A non-profit that helped Minnesota's newest African immigrants is closing.
The East African Women's Center, in the heart of Riverside Plaza in Minneapolis, shut its doors Tuesday. During the seven years the center was open, it helped women learn English, parenting skills, and how to navigate life in a new country.
The Confederation of Somali Community, which sponsors the center, voted in December to close it because there wasn't enough grant funding to meet the center's $130,000 annual budget.
On Monday, ten women from Somalia, Ethiopia, Sudan and Yemen sit on couches after their English class. Their children play in the early childhood center in the next room.
These mothers have been in the country just a few months.
"I come on this Sept. 29. Four months. America. Very good," said Tofaha Ali who came from Somalia, making it to the United States with her two daughters by way of Yemen and Malaysia.
Through a translator, Ali asks "Where do I go? I've been her only four months. I don't know where I go right now."
Most of the women have similar stories of bewilderment. Most are single mothers. Some are learning to read and write for the first time. At the center they learned how to enroll their kids in school, sign a lease and cook nutritious new vegetables.
Last week, they found out that the East African Women's Center would be closing.
Aziza Ahmed came from Ethiopia 14 months ago.
"They help us very well. But we sad for this center," Ahmed said. "We very sad."
Closing the center was a very difficult decision, said Board treasurer Becky Stewart.
"It's a sad day for the Confederation of Somali Community," Stewart said. "It's a program that we really have been proud of, with really positive results and there have been really heartwarming stories about the impact on women and their children."
Stewart cited the tough economic climate for non-profits, foundations with less to give, and a narrow definition for refugee services — usually just the few months after arrival even if the community's needs are ongoing.
Center Director Doroth Mayer is preparing to wrap up seven years' worth of work with Minnesota's newest and poorest arrivals.
"When I started the center, I really — the children were my focus, but somewhere along the line, I think I realized that moms needed to be," Mayer said.
Mayer saw having mothers learn English as a critical way to propel refugee families forward in a new country.
"There's probably 500 moms in the complex at least, who have been here five,10 years and cannot speak English because they can't have child care to go to ESL class," Mayer said. "How can a mom, how can a mom help her child be school-ready, help her child with homework, start noticing if red flags go up with their behavior, or ever have a sustainable income for her family if she can't learn English?"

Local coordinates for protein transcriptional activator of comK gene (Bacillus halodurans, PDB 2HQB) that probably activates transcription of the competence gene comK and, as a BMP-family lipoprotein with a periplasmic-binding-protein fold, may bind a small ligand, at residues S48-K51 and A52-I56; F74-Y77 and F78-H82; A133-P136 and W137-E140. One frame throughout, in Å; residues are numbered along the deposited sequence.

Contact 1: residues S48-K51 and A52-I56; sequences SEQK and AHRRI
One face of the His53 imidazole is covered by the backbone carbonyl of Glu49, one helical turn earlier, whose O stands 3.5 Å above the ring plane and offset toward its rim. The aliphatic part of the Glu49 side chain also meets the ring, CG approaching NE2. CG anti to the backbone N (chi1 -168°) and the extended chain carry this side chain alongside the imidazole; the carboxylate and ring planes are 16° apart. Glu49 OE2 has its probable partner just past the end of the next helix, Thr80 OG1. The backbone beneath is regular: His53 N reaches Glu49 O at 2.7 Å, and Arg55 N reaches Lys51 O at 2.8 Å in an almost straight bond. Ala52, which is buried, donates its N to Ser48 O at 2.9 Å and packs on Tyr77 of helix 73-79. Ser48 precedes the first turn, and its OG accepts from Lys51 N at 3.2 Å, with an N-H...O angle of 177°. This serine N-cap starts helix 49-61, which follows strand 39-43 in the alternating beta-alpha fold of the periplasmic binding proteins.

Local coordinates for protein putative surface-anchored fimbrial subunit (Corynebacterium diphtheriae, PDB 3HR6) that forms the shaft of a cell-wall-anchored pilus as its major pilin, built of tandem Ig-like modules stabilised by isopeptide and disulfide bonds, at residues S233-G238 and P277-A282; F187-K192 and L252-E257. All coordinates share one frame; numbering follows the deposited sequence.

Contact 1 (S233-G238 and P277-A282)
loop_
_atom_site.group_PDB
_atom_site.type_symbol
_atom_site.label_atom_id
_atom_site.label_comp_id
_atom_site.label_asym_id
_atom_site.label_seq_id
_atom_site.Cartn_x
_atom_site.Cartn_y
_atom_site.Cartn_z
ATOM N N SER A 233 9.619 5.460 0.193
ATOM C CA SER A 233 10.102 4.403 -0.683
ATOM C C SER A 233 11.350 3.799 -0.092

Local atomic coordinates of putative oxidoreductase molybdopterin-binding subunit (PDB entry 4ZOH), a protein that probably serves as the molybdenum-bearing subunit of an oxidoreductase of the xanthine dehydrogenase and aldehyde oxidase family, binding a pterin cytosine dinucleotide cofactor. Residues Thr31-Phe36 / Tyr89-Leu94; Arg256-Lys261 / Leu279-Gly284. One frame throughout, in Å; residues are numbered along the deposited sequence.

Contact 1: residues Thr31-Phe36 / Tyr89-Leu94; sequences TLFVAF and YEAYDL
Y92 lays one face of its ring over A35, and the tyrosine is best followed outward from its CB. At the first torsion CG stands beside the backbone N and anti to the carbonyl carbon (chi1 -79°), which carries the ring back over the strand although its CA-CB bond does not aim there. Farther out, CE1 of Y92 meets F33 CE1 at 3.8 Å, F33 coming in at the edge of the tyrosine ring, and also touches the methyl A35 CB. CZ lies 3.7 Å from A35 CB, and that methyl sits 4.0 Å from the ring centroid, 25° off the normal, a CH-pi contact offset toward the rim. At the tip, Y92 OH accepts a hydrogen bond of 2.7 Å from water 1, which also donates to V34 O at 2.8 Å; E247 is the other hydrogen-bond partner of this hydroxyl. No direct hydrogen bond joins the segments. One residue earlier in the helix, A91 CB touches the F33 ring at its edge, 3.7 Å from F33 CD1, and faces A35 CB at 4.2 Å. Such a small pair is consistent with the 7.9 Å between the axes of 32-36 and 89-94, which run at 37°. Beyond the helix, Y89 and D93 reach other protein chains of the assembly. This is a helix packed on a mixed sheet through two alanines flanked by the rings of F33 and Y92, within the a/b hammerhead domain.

A year ago, the center started focusing on an even more challenging population — women who arrived with no family or support.
The Minnesota Council of Churches, one of six refugee resettlement agencies in Minnesota, asked the center to take on what are called 'free cases.' These are people who come to the U.S. with no sponsor or family or friends to help them.
Free cases get assigned to a state and also to a resettlement agency, arrive on an airplane and have up to 90 days to get resettled, said Rachele King, director of Refugee Services for the Council. It is especially difficult for single mothers to make it, she said.
"We found that they became more socially isolated when they came and had a lot more problems with adjustment because they were really focusing on their kids and we just found them struggling a lot more than other types of families," King said.
The center's "survival English classes" and its sense of community helped these women them find their footing," King said. She's not sure who will step in to do that work now.
Center staffer Kali Ali says somehow she will find a way to continue this work. Ali came to the U.S. 12 years ago from Somalia, and said she knows what these women are up against, and how important it is to get off to a good start in a new country.
"There's a lot of school dropouts for kids, there's a lot of gangs that's happening," Ali said. "There's a lot of bad things that's happening and it's all because the first couple years they're in the country these people fall through the cracks. The kids will get into trouble, the mom does not know what is going on. But once people pay attention to those people at their first couple years or whatever it is. But I think that's the first step that people should look at is how to help more of the newcomers."
In 2010, 1,166 refugees arrived as "free cases" in Minnesota. In 2011, that number fell to 270.